I was fortunate to travel from a young age.
My father joined the air force when World War II broke out. He spent most of his military tour in North Africa and Italy. After the war, he joined South African Airways as an apprentice. As he progressed, he became a technical instructor, where he remained until he retired after 43 years of service.
My dad was a brilliant instructor.
This is what I heard from many people I met throughout my life who knew him. They recalled how his combination of discipline and fairness was a hallmark of his character. They all said they would never forget the impact he had on their lives. My dad loved teaching, especially young adults, which brought him much joy. He loved being a positive influence, moulding them into solid citizens.
Being an employee of an airline has great benefits. If you love to travel, this is the place for you. After a specific tenure with the airline, employees are eligible to travel at massively discounted rates. Air travel, car rental, hotel accommodation, tourist excursions and other associated travel costs are slashed for immediate family members. If it weren’t for my dad, our family would not have had the opportunity to travel as much, of this I am sure.
My dad loved flying as much as he loved teaching. Anything and everything ‘Aeroplane’ gave him goose bumps. I watched every time we boarded a plane together, he would soak up the experience as if it was his very first flight. My dad was required to travel overseas quite extensively for training on all the latest aeroplanes. That would mean trips to Boeing, MacDonald Douglas, General Electric and Rolls Royce. He got to see many countries and my dad being the gregarious person he was, would make friends everywhere he went. He loved experiencing the country in which he found himself, first hand. By that I mean, he would ‘walk the streets’ and familiarise himself with his new surroundings.
At the age of 13, the same year television came to South Africa, my dad took my sister and I on our first overseas trip to the United States. Having come from a conservative white middle-class background, New York was an exciting, throbbing city nothing like we had ever seen. On to Los Angeles with the hobnobbing mega-rich, existing alongside the ordinary folk of its sprawling suburbs.
San Francisco is where we lost our heart. We fell in love with the eclectic mix of cosmopolitan residents and its large LGTB community, something we as conservative, insulated South Africans had not really been exposed to.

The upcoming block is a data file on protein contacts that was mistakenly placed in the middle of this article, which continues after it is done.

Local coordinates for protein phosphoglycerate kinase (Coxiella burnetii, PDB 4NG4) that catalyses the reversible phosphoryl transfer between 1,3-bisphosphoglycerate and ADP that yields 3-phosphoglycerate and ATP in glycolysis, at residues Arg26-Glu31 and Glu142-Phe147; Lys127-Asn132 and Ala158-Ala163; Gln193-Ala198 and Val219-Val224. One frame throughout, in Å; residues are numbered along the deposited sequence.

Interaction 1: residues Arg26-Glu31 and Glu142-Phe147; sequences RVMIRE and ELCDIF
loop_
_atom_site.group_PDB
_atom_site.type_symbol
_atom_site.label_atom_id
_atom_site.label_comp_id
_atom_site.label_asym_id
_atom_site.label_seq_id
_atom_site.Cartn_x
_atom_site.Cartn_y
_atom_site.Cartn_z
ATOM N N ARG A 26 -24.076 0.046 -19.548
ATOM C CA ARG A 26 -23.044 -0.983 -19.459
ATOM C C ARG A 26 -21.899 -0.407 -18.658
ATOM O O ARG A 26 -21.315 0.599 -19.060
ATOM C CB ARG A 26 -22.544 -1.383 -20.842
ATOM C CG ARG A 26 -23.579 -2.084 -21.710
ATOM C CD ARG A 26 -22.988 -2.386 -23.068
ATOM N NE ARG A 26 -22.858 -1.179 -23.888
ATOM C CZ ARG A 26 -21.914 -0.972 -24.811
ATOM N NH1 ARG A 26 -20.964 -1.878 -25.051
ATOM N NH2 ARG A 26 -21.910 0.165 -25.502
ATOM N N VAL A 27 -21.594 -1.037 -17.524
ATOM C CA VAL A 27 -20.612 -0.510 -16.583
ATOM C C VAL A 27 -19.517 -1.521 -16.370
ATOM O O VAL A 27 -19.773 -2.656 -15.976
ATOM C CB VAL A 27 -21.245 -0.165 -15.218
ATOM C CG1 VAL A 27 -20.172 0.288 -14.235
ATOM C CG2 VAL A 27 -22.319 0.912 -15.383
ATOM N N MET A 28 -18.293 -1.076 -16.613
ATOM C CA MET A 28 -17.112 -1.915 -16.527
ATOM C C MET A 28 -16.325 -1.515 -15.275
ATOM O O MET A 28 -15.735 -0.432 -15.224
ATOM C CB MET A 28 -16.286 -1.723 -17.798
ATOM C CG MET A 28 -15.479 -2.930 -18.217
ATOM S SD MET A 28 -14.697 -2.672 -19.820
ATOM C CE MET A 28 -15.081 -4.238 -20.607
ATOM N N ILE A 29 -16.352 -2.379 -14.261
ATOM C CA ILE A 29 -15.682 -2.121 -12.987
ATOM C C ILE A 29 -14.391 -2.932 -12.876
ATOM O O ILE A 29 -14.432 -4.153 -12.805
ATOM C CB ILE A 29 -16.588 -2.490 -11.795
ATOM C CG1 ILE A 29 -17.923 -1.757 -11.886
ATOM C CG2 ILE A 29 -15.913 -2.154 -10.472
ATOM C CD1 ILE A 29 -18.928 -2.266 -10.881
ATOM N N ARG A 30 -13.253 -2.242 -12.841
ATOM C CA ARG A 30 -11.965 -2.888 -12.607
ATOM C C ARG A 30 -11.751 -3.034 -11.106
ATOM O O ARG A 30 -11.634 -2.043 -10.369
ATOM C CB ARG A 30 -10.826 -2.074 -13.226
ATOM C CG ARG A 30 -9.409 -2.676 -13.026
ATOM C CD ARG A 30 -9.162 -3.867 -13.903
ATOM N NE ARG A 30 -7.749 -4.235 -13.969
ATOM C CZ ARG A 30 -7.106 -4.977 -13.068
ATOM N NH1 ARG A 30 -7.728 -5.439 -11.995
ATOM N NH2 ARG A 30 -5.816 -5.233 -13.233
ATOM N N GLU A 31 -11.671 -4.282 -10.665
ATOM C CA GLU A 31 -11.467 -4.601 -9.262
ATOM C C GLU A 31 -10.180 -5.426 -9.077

Our last stop was Las Vegas. As we stepped off the plane and arrived at the terminals, we were met with slot machines and one-arm bandits lining the passages. This was something incredible for us to see as gambling in South Africa was illegal.
You can imagine the temperatures in the heat of summer in the Nevada desert.
The heat is relentless – day and night. The only escape for us kids was to spend our days at the hotel pool or inside the hotel’s air-conditioned arcade playing video games. My dad took us for walks along the strip at night. It lit up so brightly it almost looked like day. He took us inside hotels, the Circus-Circus, Stardust and MGM Grand, places where we witnessed the garish opulence and excess that Vegas pedals night and day.
I have been fortunate to travel to the US another six times, each time learning new and exciting things about the people, their cultures and their home.
My dad was a worldly-wise man. Besides his curious nature, I believe much of his insights into life were shaped by the people he had met and the places he’d seen. His diverse point of view came from being overzealous about finding out about different people and cultures. It is true, you cannot understand someone’s point of view, until you have filled their shoes.
My dad helped me to see how diverse the world is, and how connected we all are. His insistence that we travel and experience as much of the world as possible, was so that we could learn to ‘walk in others shoes.’ He also taught and encouraged me to ‘walk the streets’ and experience the local culture, to immerse myself in it. Learning about our uniqueness and similarities is the first step to learning how to tolerate each other with compassion.
It is only when we seek to make human connections with those different to ourselves, that we are able to reach out and be generous.
In my library of books, travelling is the best university in the world!